The Baez link above also discusses the possibility that an ideal clock could be sensitive to higher derivatives of its velocity, and Rindler's argument clearly extends to that possibility as well.

The paper by Dieks that I linked to above gives a different prescription, which is simply to build a light-clock, and make its size small. I suppose you can also use extrapolation to remove the effect of finite size completely, since you know the form of the size-dependence. E.g., you can build light clocks with sizes L and 2L, and just extrapolate to L=0 in the appropriate way.

[EDIT] After thinking about this some more, I think both Dieks' argument and Rindler's are incomplete. Dieks proves that a certain type of clock is ideal if you make it small enough, but it doesn't give us any reason to think that the time measured by this type of clock is universal, in the sense that ideal clocks of this type can be made to agree with ideal clocks of other types. Rindler shows that any type of clock can be made ideal, but (unless there's more to his argument than what you quoted above) he seems to be assuming that the size of the clock doesn't matter, whereas the size is actually crucial. If the clock is too big, then we can't define simultaneity at different points within the clock, and therefore we can't tell whether the acceleration measured by the accelerometer is one that should be applied during a particular time interval on the clock next to it.

Last edited: Jan 31, 2010
12. Jan 31, 2010

Al68

I'd say that the clocks covered by the "acceleration does not affect clocks" idea are clocks that are unaffected by acceleration. The point of the clock hypothesis isn't to make a claim about clocks, its to define an ideal clock.

13. Jan 31, 2010

bcrowell

Staff Emeritus
Well, I think there's a reason that Rindler calls it the "clock hypothesis" and not the "clock postulate" (as some authors do) or the "clock definition." It's not an independent postulate because it follows from the ordinary postulates of SR. It's not just a definition, because it asserts that we can make real clocks that closely approximate the behavior it describes.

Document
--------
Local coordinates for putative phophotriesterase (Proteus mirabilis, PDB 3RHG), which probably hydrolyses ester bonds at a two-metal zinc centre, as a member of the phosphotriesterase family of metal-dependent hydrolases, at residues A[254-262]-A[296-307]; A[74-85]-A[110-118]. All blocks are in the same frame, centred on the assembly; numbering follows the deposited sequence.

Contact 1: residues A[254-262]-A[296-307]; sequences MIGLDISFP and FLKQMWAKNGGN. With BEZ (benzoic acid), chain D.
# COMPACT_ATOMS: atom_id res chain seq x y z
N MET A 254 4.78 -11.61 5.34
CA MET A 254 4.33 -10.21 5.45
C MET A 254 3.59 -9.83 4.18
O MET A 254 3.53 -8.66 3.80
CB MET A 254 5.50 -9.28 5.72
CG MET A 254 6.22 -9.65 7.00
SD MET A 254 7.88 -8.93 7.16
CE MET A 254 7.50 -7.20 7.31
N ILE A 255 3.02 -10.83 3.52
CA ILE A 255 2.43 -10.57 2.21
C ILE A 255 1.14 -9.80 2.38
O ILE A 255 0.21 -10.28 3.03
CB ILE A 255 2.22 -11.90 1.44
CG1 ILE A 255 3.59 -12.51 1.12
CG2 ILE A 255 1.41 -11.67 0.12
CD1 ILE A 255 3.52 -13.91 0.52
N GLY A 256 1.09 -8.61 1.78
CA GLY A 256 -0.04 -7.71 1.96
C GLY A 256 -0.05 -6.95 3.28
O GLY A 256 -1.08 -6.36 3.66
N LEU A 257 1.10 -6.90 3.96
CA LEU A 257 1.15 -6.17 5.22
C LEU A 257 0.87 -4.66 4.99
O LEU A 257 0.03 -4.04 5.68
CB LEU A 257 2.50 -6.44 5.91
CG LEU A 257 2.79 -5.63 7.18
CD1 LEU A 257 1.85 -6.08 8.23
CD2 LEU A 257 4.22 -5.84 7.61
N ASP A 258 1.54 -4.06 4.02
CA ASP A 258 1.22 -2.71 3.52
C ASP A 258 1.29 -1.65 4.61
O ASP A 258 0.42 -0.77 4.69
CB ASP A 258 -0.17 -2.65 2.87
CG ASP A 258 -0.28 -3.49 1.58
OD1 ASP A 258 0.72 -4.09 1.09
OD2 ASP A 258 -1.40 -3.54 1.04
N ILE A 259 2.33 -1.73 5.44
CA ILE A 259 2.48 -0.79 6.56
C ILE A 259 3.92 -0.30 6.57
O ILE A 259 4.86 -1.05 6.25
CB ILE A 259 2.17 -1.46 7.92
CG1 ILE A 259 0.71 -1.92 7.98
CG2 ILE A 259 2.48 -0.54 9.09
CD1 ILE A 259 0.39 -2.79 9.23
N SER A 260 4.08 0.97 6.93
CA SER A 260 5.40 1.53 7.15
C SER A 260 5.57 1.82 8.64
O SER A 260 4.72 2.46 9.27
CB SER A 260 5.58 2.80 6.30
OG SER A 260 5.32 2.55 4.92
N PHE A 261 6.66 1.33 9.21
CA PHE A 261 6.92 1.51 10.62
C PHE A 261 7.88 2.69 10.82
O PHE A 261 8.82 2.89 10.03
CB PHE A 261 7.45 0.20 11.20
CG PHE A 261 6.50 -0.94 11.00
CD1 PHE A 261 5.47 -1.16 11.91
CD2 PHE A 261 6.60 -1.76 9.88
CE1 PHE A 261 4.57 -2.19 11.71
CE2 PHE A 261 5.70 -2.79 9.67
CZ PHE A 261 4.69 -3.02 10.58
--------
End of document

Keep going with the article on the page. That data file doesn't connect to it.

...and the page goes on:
14. Feb 1, 2010

matheinste

There was no more to his argument in the text. What you say does make things more than a little complicated.

I think most of us agree that, if, in theory, we propose an ideal clock, even if not absolutely obtainable in practice, this removes any effects of acceleration in any thought experiment we care to develop logically from the postulates of SR, such as the perennial twin scenario.

But then we have the problem of practical experimental verification of such thought experiments with real clocks. I am happy that some real clocks very closely mimic ideal clocks and so any experimental results depending on them are trustworthy.

Matheinste.

15. Feb 1, 2010

ThomasT

That γ is unaffected by acceleration.

Quoting Baez from the link provided in post #2 by bcrowell:

Again, from Baez:

16. Feb 1, 2010

edpell

OK this makes sense. The integral of the acceleration gives a velocity. The clock hypothesis is that regardless of the path (i.e. acc fast then slowly or acc slowly and then fast, etc) it is only the final velocity that effects the final clock rate.

17. Feb 1, 2010

Naty1

I think I'm getting a "relativity" headache but the above posts make sense....
Thinking about the implications of relativity never seems to end..no wonder it took two decades for it to be generally understood and accepted....

so rotating a clock at constant acceleration should not affect its timing. I think "speed" is a better description than velocity used immediately above....

18. Feb 1, 2010

matheinste

----But note: the clock postulate does not say that the rate of timing of a moving clock is unaffected by its acceleration. The timing rate will certainly be affected if the acceleration changes the clock's speed of movement, because its speed determines how fast it counts out its time (i.e. by the factor γ).----

Note the proviso "if the acceleration changes the clock's speed of movement". It is possible to accelerate a clock without changing its speed. In such cases certain real clocks are unaffected by acceleration to a very high experimental accuracy.

Matheinste.

19. Feb 1, 2010

bcrowell

Staff Emeritus
I think you're misinterpreting what the clock hypothesis is about. There is no issue of accelerating with a change in speed or without a change in speed. The question is simply whether it is possible to construct a clock such that, to a good approximation, the time read on the clock is $\int ds$ (or something similar to that, if you want a -+++ metric instead of +---).

Last edited: Feb 1, 2010
20. Feb 1, 2010

matheinste

Doesn't the clock hypothesis say that an ideal clock is unaffected by acceleration?

I was pointing out that on the face of it the quote from Baez could be (mis)interpreted as saying that ideal clocks were affected by acceleration without a change in speed and the poster was using that quote as supporting a contrary view.

Matheinste.